Cedar decking is the classic choice. When I started building decks after high school, I did dozens of these a summer and can still remember that sweet smell of cut cedar.
Western Red Cedar and its cousin Redwood have a natural beauty that is so striking that the makers of composite wood spend millions trying to replicate it in their decking.
When people think of a beautiful deck, chances are they are seeing a cedar deck in their mind.
Now let’s see how it stacks up to the competition in COST, LIFETIME and LOOK and FEEL.
First Cost $$
Not as cheap as treated decking, but less than hardwood and composite
True Cost $$$
Unfortunately, to keep it looking good over time will require frequent powerwashing and staining every 2-3 years, which starts to add up.
LIFETIME 10-15 years if properly maintained
Cedar does have a natural preservative, but unfortunately it loses its power over time. This means it requires maintenance. If not maintained, the natural preservatives give out and the wood will rot.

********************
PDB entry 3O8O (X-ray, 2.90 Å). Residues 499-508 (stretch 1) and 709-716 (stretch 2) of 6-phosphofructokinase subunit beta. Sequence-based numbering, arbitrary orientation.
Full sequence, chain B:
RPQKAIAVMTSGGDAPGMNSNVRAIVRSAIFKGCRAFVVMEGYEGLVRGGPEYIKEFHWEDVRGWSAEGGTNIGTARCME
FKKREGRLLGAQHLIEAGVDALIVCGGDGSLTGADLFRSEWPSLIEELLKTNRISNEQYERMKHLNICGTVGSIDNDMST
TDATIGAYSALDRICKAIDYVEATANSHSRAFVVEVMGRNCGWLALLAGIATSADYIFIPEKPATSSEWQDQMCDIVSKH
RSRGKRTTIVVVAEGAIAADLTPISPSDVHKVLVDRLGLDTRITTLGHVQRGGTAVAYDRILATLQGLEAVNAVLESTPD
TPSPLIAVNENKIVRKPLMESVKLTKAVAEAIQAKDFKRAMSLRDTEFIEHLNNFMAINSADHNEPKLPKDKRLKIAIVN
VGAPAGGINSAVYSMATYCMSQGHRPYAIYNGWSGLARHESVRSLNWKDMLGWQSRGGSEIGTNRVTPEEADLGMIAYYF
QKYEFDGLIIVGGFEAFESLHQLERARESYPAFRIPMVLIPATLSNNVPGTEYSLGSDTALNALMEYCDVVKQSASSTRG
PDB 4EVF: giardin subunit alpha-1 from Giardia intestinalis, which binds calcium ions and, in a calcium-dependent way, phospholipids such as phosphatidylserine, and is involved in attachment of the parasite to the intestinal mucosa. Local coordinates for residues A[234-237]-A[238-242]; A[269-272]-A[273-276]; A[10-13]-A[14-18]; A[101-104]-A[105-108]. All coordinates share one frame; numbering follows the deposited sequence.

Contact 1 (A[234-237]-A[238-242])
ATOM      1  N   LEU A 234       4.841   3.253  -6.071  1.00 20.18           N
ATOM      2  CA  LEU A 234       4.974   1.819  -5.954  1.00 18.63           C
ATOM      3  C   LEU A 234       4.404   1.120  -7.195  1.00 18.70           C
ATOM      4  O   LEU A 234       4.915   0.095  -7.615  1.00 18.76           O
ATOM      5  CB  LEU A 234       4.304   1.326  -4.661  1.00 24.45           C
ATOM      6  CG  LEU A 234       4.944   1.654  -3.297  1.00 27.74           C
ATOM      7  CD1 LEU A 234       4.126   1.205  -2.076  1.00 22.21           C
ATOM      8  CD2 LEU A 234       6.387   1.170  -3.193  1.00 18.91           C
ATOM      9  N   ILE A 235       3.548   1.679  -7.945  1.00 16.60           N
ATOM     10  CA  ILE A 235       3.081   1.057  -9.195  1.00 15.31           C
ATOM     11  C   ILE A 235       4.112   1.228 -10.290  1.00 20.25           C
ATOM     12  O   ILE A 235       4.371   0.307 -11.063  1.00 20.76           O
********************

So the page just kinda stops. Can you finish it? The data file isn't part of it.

Some people enjoy time spent pressure washing and staining a deck. I haven’t met any of them, but I’m sure someone out there does. I hope.
LOOK AND FEEL “Real Nice, Clark”
It is hard to beat the look and feel of a brand new cedar deck. Unfortunately, it fades to gray quickly without a good stain or seal, and those just don’t quite match the beauty of the naked wood.
Cedar is very dimensionally stable, which means it is less likely to shrink, warp or split than treated wood. This means you are less likely to get a splinter.
It also naturally dissipates solar heat, so it doesn’t cause the “hot deck barefoot boogie” dance on August days in Kansas City.
- Cedar decking doesn’t contain pitch or resin, which means it takes stain and other finishes really well. There is a lot of ways to finish this wood, from a shabby chic bleach to a beautiful dark stain.
- Cedar decking is cut from sustainably managed forests, and take less energy to produce than composite decking. It is biodegradable and renewable. Mother Earth smiles on cedar decks.
Want to know more? Check out this website from producers of Western Red Cedar
Here’s a video